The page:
massachusetts

Street Life Update

From Livable Streets

Weigh In on the Massachusetts Pedestrian Plan

Image: The Boston Globe

A draft plan of the Massachusetts Department of Transportation’s statewide Pedestrian Transportation Plan is available for public comment through October 17th. We need you to give feedback in order to make the plan as strong as it can be. Review the plan here and act now!

City of Boston Releases Vision Zero Update

Image: WalkUP Roslindale

Earlier this month, the City of Boston released a 2017/2018 Vision Zero Update, tracking their progress in reducing fatal and severe crashes, and summarizing their progress on safety improvement policies and projects. In addition, the City announced five new Neighborhood Slow Streets zones, which will receive traffic calming measures and safety improvements that will provide visual and physical cues to slow drivers to 20 mph.

The Massachusetts Vision Zero Coalition will be releasing a third annual progress report for the City of Boston in early 2019. The Coalition is committed to reviewing the City’s performance annually to ensure public accountability in reaching its goals. To read the Coalition’s 2016 and 2017 reports, click here, and stay tuned for the 2018 report.

If you are interested in learning more about Vision Zero efforts around the country, check out the Vision Zero Cities conference taking place in NYC on November 7 and 8.

Get in the Zone at Our October Advocacy Committee Meeting

AdvocacyCommitteeWalk.png

What is zoning and transit-oriented development (TOD)? How does it affect you, your neighborhood, and what gets built (or not built)?

Join us at our next Advocacy Committee meeting on Wednesday, October 24th as we welcome Jarred Johnson of Transit Matters/Codman Square CDC and a guest from the City of Somerville (currently undergoing a citywide re-zoning process) to shed light on all things zoning and TOD. Learn more about current zoning and displacement issues in Metro Boston, as well as tips for better advocacy in this space that intersects so closely with transportation issues.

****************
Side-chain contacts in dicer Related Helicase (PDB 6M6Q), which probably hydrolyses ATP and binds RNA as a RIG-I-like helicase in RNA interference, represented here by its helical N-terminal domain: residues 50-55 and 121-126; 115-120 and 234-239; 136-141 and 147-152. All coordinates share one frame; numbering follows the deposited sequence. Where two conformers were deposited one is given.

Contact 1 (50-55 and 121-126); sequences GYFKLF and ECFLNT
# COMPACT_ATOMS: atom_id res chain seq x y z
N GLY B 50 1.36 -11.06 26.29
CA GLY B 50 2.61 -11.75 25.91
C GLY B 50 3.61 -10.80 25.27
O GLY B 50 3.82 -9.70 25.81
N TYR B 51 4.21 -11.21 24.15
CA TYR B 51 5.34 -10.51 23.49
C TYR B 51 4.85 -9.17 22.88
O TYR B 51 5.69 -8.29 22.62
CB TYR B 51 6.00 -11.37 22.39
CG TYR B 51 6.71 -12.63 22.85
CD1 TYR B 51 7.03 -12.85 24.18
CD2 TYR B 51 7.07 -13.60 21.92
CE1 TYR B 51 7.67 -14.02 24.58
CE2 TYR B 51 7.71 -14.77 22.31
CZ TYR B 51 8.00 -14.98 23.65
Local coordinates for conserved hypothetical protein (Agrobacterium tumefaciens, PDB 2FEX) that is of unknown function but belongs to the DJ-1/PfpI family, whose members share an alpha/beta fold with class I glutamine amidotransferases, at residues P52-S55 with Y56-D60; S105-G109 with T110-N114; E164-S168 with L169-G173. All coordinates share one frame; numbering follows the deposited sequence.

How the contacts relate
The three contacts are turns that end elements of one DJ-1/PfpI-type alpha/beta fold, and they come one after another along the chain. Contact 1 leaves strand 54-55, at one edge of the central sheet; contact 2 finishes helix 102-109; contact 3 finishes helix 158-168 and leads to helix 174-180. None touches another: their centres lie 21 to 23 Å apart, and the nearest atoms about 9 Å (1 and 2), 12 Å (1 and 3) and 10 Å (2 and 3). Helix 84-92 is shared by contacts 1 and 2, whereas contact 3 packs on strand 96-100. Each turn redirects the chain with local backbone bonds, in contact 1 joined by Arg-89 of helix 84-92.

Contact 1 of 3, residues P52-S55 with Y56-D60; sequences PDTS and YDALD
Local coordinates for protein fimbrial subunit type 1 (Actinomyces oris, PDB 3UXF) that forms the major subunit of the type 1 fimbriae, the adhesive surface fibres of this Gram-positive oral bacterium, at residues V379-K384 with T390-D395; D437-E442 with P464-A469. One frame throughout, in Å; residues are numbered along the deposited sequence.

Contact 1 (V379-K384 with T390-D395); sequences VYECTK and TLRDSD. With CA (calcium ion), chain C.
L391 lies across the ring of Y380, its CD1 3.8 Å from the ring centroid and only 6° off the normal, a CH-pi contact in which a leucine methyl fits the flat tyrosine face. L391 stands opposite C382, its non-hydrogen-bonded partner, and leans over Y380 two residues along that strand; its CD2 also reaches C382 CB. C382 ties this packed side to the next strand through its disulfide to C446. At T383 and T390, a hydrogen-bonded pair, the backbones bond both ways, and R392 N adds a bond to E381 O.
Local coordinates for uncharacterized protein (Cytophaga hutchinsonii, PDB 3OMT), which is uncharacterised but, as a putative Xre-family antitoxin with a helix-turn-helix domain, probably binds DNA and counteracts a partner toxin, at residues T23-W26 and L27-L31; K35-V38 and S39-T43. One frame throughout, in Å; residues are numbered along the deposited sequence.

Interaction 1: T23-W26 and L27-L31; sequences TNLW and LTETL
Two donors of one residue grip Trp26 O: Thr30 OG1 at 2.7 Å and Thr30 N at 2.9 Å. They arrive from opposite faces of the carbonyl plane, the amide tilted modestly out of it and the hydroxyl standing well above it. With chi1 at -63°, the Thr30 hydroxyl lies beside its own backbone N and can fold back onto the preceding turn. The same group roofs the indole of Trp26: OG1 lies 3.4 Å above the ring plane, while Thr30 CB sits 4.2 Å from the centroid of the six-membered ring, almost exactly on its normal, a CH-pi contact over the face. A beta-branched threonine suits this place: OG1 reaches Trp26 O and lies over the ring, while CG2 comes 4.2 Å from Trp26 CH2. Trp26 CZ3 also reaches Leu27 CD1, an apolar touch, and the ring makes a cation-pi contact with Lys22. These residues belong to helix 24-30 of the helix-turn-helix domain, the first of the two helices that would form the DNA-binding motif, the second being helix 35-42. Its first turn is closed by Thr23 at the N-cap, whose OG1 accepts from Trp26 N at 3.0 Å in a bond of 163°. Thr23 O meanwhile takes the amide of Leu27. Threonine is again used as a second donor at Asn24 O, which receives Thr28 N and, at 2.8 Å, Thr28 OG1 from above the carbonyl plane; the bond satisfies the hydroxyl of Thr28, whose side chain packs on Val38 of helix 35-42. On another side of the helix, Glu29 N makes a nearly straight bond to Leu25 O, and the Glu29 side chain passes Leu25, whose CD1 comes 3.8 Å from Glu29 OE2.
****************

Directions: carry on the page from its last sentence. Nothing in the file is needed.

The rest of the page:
RSVP to let us know you can join us!

Register for Our Upcoming StreetTalks

Seats are filling up fast for our two upcoming StreetTalks. RSVP now to reserve your space!

Broken Buses + Incomplete Streets: Addressing Inequity in our Transportation System

Everyone in Metro Boston deserves safe, affordable, and reliable transportation options, but communities of color have been chronically neglected when it comes to prioritizing improvements on our streets. Join us for our fall StreetTalk where we will discuss why and how city transportation planning needs to address these systemic inequities head-on.

Event Details:
Thursday, October 25, 2018, 5:30-8:30 pm
@ Roxbury Innovation Center, Think Space
2300 Washington Street, Boston 02119

RSVP

StreetTalk 10-in-1

Join us for the 8th Annual StreetTalk 10-in-1 as we invite 10 innovative transportation and community thinkers to take the stage and share their big ideas. Enjoy 10 rapid-fire “TED”-style talks, with plenty of inspiration to be had! One of our most popular events of the year – don’t miss it!

Event Details:
Tuesday, December 4, 2018, 5:30-8:30 pm
@ Old South Meeting House
310 Washington Street, Boston 02108

RSVP

Job Opportunities

  • Manager of Fare Inspection Design, MBTA: The MBTA seeks a Manager for Fare Inspection Design to design the fare inspection process under a proof of payment system as part of a new Automated Fare Collection project. The successful candidate must demonstrate attention to detail, understanding of complex technological and policy issues, and ability to work on a cross-functional team. To learn more and apply, click here.
  • Director of Transition, AFC 2.0, MBTA:  The MBTA seeks an experienced manager to complete the transition of internal and external customers to the MBTA’s next-generation fare collection system, Automated Fare Collection (AFC) 2.0. The successful candidate must demonstrate a depth of experience in working across a large organization, with a wide range of stakeholder groups, working directly with the public, and marshalling resources toward a time-critical milestone. To learn more and apply, click here.
  • Various, City of Boston Transportation Department: The City of Boston is still hiring to fill 20 new positions! To learn more, click here.